I'm not sure how you could get a more conflicting business model with HBO's than that. It's sort of like buying Porsche to compete with Toyota, what the fuck. 

    If they were smart they would leave HBO untouched and create a new service with the help from some of the talent and experience of some at HBO, and then upsell a discounted bundled price to include HBO with it. A VW if you will. 

    But @KingKobra is obviously right that this is all just speculation at this point. But assuming they're going to make good on what's been said -- and I see no reason to think otherwise -- I don't see how this can be a good thing for HBO. 


    Many companies do this (Amazon, Hulu, Google). I don’t have an issue with targeted advertising, if anything that’s a good thing rather than a bagillion random ads for things I have no interest in. Companies use data from one company to help out another. Heck even NetFlix does this to decide what shows are successful and which are not. While I understand why people are adverse to this, it’s not something new. 
  • KingKobra said:
    ghm3 said:
    @LordBy ; Agreed, but it's not HBO that wants to do this, it's AT&T. That AT&T exec plainly stated in no uncertain terms what their goal is; they want mass 40%+ penetration in order to collect consumer data to sell targeted ads, and they'll undoubtedly want to do so as inexpensively as possible.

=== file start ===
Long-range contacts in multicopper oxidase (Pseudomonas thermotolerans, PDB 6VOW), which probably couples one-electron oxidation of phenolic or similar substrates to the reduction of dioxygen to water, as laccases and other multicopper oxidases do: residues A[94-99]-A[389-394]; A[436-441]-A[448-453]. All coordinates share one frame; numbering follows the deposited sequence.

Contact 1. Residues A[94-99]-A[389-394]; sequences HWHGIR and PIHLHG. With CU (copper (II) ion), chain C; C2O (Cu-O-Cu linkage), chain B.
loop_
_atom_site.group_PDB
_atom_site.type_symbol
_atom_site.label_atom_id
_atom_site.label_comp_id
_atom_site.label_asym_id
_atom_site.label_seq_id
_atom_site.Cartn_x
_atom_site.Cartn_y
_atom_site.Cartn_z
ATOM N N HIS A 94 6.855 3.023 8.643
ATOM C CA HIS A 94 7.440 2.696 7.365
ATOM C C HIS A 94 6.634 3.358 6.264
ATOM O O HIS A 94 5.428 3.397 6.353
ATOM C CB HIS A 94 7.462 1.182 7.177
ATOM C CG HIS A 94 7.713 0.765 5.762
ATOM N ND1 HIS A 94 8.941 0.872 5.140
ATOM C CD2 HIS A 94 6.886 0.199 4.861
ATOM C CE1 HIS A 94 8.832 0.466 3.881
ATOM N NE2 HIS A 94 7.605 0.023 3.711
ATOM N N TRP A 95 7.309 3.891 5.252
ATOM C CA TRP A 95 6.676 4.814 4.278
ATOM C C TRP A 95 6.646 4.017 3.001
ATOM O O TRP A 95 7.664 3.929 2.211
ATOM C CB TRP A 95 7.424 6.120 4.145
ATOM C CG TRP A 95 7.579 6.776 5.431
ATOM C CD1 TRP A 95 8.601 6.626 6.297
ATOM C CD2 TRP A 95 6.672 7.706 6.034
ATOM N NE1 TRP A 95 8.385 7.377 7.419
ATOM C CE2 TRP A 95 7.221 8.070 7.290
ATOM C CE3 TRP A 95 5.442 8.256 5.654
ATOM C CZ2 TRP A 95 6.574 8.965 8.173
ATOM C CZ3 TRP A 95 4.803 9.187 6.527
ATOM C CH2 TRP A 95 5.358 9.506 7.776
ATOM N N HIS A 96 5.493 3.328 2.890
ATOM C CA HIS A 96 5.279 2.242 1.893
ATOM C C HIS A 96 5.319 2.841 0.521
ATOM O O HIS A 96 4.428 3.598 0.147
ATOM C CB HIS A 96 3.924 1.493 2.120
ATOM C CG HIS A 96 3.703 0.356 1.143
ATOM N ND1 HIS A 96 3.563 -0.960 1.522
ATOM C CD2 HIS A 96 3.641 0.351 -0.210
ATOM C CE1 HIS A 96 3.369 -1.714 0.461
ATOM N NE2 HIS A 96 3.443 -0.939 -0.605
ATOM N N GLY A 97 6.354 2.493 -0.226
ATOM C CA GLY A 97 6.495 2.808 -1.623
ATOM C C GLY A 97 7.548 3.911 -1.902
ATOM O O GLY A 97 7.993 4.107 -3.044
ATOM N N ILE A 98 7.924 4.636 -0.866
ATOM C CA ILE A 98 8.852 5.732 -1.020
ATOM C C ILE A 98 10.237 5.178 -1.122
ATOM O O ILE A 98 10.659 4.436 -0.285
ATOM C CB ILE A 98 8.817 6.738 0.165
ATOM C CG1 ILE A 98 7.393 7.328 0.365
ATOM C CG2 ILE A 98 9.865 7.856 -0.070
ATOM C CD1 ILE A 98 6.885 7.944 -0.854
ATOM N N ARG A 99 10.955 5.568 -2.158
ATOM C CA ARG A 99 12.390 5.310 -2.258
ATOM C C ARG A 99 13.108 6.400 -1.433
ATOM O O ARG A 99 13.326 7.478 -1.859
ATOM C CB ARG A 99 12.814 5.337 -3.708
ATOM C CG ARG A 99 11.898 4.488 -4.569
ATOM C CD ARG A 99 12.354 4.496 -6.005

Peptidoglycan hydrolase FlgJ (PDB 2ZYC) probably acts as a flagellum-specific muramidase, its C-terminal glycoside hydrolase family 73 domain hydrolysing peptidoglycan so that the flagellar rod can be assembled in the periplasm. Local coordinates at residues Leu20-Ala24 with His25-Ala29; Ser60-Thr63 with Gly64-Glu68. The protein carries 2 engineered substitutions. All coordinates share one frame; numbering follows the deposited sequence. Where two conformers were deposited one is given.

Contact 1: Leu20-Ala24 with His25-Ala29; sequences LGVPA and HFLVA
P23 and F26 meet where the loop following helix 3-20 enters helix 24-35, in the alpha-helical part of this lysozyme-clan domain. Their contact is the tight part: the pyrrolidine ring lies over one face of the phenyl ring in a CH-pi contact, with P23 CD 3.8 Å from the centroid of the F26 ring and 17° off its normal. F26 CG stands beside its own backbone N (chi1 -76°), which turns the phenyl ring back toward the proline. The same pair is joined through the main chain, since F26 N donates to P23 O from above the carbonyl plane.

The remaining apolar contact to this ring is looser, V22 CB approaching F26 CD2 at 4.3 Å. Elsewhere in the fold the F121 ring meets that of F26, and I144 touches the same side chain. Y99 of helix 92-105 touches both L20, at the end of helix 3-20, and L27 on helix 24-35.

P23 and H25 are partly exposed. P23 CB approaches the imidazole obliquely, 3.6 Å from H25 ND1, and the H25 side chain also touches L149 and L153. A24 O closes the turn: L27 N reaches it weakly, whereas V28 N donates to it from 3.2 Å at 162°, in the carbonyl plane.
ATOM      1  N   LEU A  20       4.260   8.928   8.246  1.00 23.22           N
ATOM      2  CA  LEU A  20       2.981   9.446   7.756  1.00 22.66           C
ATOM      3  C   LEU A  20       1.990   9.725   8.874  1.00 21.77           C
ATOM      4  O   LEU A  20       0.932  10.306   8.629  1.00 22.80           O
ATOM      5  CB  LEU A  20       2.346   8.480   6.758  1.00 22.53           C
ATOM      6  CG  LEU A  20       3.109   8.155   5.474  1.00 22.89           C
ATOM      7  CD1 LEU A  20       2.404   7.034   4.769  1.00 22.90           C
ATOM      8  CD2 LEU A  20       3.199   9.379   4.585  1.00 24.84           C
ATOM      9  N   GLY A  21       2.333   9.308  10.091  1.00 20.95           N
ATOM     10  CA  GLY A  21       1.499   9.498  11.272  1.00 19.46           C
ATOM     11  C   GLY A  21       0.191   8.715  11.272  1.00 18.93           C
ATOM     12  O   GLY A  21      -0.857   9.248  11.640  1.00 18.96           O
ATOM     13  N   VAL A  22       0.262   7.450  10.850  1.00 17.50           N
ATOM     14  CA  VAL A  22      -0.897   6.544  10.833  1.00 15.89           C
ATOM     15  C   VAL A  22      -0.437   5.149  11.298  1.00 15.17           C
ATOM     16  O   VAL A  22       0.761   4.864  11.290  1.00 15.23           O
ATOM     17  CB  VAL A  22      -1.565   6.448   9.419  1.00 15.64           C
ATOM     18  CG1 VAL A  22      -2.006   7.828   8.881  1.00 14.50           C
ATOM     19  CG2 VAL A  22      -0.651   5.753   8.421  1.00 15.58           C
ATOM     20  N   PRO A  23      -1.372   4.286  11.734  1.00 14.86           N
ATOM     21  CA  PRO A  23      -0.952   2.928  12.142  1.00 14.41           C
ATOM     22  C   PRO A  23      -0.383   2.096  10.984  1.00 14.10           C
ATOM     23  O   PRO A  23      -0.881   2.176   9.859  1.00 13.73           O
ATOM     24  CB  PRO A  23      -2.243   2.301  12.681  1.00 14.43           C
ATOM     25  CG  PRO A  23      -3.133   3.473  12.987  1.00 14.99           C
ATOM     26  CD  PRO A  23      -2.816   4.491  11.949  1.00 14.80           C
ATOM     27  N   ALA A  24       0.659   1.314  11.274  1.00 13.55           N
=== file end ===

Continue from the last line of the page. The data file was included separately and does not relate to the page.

I'm not sure how you could get a more conflicting business model with HBO's than that. It's sort of like buying Porsche to compete with Toyota, what the fuck. 

    If they were smart they would leave HBO untouched and create a new service with the help from some of the talent and experience of some at HBO, and then upsell a discounted bundled price to include HBO with it. A VW if you will. 

    But @KingKobra is obviously right that this is all just speculation at this point. But assuming they're going to make good on what's been said -- and I see no reason to think otherwise -- I don't see how this can be a good thing for HBO. 


    Many companies do this (Amazon, Hulu, Google). I don’t have an issue with targeted advertising, if anything that’s a good thing rather than a bagillion random ads for things I have no interest in. Companies use data from one company to help out another. Heck even NetFlix does this to decide what shows are successful and which are not. While I understand why people are adverse to this, it’s not something new.